Did you ever wonder how you would cope with a major injury physically, mentally and financially? Have you worried about how you would manage?
It has always been in the back of my mind. Every time I heard of a wakeboarder sustaining a major injury, I felt for them and I wondered how I would perform in the same situation. Then there is this sensation when the fear becomes reality and, in my case, the reality set in when I landed wrong off a kicker two years ago and twisted my knee. Although the knee swelled up, I was still walking and after a week or so I was riding again.
But I was worried. I was worried it was something more serious and the fear of being out of action made me bury my thoughts. I tried not to act on it thinking if I kept strong and fit it would go away. Nevertheless, I decided to have an MRI at the end of the season and guess what? It revealed a partial tear of my ACL. They stated it was from a previous injury. I thought, "If I've been riding for six months and it hasn't bothered me, it can't be too bad."
I continued riding for two years without any worries until a crash at the Masters in May kick-started a string of events that would ultimately take me out for the rest of the year. After the incident in Pine Mountain, Georgia, I decided to rest and strengthen the knee. However, an MRI revealed a tear in my meniscus and a large chondral [articular cartilage injury].
Deep down I knew I wasn't OK this time. Trying to push myself to ride and wanting to attend the Pro Am in California caused a lot of stress and anxiety. It also wasn't a good sign to be in pain when I was just trying to jump the wake. During a visit to the orthopedic we made the decision to have surgery on the meniscus and that getting it done quickly would mean being back on the water in about three to four weeks, just in time for the rest of the season. This is when the diagnosis changed for the worse. The surgeon discovered my "partial" ACL tear was, in fact, a near complete tear and it was overstretched. In other words, useless. That would mean an additional surgery to repair my ACL after getting my meniscus surgery.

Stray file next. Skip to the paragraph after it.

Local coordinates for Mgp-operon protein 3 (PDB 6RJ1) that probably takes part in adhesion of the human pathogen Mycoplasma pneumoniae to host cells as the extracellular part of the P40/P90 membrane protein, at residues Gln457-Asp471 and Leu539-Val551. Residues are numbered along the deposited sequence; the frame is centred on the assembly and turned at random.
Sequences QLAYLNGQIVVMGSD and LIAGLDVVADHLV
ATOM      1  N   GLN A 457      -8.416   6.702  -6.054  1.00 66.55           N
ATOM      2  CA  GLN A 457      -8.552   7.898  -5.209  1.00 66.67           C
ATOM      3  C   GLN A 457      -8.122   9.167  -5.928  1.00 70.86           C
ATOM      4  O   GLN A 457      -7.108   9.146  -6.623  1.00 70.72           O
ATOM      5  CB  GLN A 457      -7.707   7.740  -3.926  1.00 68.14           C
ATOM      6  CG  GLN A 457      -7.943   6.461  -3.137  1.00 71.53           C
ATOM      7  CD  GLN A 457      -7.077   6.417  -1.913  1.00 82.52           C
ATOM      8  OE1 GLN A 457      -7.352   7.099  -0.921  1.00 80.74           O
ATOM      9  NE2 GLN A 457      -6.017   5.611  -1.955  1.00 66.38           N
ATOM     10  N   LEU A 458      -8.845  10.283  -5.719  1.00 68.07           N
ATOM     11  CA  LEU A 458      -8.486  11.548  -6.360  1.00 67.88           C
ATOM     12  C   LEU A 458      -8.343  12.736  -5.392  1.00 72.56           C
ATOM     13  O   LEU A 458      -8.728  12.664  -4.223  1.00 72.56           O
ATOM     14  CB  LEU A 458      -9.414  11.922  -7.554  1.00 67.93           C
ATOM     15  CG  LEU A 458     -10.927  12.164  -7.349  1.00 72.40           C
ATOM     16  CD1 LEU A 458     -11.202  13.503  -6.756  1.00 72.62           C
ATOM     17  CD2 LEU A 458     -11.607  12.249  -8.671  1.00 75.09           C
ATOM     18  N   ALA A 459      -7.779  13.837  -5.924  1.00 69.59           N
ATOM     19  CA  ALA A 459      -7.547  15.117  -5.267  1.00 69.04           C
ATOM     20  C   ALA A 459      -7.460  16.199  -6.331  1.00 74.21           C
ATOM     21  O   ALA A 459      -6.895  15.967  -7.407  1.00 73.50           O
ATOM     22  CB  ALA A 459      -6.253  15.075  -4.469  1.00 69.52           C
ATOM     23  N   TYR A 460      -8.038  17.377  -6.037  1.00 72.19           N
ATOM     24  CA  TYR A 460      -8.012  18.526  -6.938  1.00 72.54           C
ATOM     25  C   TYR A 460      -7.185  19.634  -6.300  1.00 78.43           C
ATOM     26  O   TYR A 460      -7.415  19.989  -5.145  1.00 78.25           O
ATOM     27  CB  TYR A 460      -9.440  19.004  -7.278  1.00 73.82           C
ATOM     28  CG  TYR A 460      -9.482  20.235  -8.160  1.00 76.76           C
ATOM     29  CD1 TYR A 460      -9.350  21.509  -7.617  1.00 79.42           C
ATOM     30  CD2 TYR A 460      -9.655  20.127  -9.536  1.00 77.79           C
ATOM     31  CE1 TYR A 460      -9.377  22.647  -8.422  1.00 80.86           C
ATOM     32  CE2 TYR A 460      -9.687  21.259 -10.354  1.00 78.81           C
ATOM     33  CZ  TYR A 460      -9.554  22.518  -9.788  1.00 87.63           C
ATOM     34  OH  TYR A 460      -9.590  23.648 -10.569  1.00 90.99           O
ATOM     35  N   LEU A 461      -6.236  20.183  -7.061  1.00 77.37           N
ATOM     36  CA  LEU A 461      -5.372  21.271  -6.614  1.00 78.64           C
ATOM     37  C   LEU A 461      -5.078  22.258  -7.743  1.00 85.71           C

Emotions ran high and all kinds of thoughts started to flood my mind. Should I have had surgery two years ago? I don't really regret riding with a partially torn ACL all this time. Otherwise, I may not have won Female Trick of the Year for being the first female rider to land a whirly 540, or become the 2014 WWA World Champion. I am proud to have achieved those accomplishments.
But now, unfortunately, the time has come and the realization has hit hard to call off my 2015 competition and head home for more surgery. This will hopefully allow me to be back in Florida for part of the 2016 season.
After being on the sideline and getting all the news while being a couch potato, I've noticed a lot of other people lately are also going through a tough time with injuries. Although almost every pro rider probably has had an injury or surgery at some point, this article isn't necessarily for them. I want to share my story and progress with those that haven't been seriously injured or those that are going through the pain of injury or recovery now.
If you need surgery, make sure you take the time to research an orthopedic surgeon, the type of procedure that you require and the cost of surgery. Make sure your insurance coverage is adequate and you have someone reliable to care for you. You want to be comfortable with your decision and a good way to do this is to compare your situation with other patients' experiences with the same procedure or surgeon.
If you find yourself couch bound or preparing yourself for surgery, your first thought most likely will be, "This sucks!" It does suck. You're not wrong. I'm still in denial, hoping someone will tell me it's all a bad dream. However, it's what you tell yourself and what you do with yourself that will make the difference. It is what it is. Don't let this be a burden on you. Perhaps start up a new hobby, like playing guitar, or widen your horizon by reading books. Maybe consider meditation or even an online course. Occupy yourself to distract your potentially negative thoughts and keep looking for that next step to move forward. Keep focused on your goal and reward yourself with a treat at the end of each step.
As I recover from meniscus surgery and prepare myself to head back to Australia for an ACL reconstruction, I will continue to share my experiences and let you know that you are not alone or what to prepare for if you find yourself in the same situation. So keep an eye out on WakeWorld.com for updates!
Bec Gange is sponsored by Liquid Force, Supra, Jetpilot, Club Marine,
Mildura Health, Top End Training, Nuke Optics and Mildura Holden.